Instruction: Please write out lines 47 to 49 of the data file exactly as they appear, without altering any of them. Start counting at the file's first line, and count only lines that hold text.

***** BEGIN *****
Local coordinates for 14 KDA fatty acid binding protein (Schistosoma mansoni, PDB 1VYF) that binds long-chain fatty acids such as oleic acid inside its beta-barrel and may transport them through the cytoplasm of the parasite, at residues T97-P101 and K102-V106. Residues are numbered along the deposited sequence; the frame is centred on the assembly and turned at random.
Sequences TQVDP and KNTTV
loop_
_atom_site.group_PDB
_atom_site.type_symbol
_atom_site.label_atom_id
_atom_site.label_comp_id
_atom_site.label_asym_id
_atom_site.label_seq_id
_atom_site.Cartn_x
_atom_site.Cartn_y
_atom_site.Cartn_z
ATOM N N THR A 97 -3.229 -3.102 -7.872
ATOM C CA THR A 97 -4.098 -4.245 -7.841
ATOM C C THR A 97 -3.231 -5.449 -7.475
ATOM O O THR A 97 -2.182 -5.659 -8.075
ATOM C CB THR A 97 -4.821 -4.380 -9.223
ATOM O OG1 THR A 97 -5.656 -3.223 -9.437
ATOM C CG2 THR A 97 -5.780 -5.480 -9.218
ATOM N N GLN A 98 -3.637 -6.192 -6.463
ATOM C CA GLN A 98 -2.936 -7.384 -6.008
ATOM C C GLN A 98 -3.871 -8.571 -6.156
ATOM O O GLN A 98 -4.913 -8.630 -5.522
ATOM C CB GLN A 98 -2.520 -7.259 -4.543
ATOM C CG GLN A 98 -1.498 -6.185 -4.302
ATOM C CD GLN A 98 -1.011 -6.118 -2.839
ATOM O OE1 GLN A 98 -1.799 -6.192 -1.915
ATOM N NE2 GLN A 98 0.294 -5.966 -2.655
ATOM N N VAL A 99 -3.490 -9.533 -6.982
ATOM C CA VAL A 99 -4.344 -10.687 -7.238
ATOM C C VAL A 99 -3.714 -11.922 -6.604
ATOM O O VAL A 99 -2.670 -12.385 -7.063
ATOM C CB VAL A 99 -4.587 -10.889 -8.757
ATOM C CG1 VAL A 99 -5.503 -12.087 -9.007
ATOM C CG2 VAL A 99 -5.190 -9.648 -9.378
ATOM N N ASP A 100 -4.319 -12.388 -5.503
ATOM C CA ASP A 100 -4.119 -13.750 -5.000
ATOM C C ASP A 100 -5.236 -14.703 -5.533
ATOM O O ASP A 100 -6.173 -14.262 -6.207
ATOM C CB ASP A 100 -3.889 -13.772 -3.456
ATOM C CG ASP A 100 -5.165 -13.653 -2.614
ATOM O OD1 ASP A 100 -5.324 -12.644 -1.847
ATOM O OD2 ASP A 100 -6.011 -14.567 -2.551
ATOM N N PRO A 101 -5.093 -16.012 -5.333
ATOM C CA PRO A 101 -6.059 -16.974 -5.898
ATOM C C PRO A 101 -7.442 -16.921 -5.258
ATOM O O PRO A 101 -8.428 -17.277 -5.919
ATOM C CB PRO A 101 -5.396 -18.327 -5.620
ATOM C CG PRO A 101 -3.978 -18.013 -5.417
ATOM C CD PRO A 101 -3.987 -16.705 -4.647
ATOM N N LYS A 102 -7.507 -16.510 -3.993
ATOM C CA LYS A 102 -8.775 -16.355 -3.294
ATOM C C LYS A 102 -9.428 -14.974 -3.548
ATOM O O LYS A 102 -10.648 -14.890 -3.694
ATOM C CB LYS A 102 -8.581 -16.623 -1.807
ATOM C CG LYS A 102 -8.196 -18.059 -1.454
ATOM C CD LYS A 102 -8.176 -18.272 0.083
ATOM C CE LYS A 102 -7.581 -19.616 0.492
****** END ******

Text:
ATOM O O PRO A 101 -8.428 -17.277 -5.919
ATOM C CB PRO A 101 -5.396 -18.327 -5.620
ATOM C CG PRO A 101 -3.978 -18.013 -5.417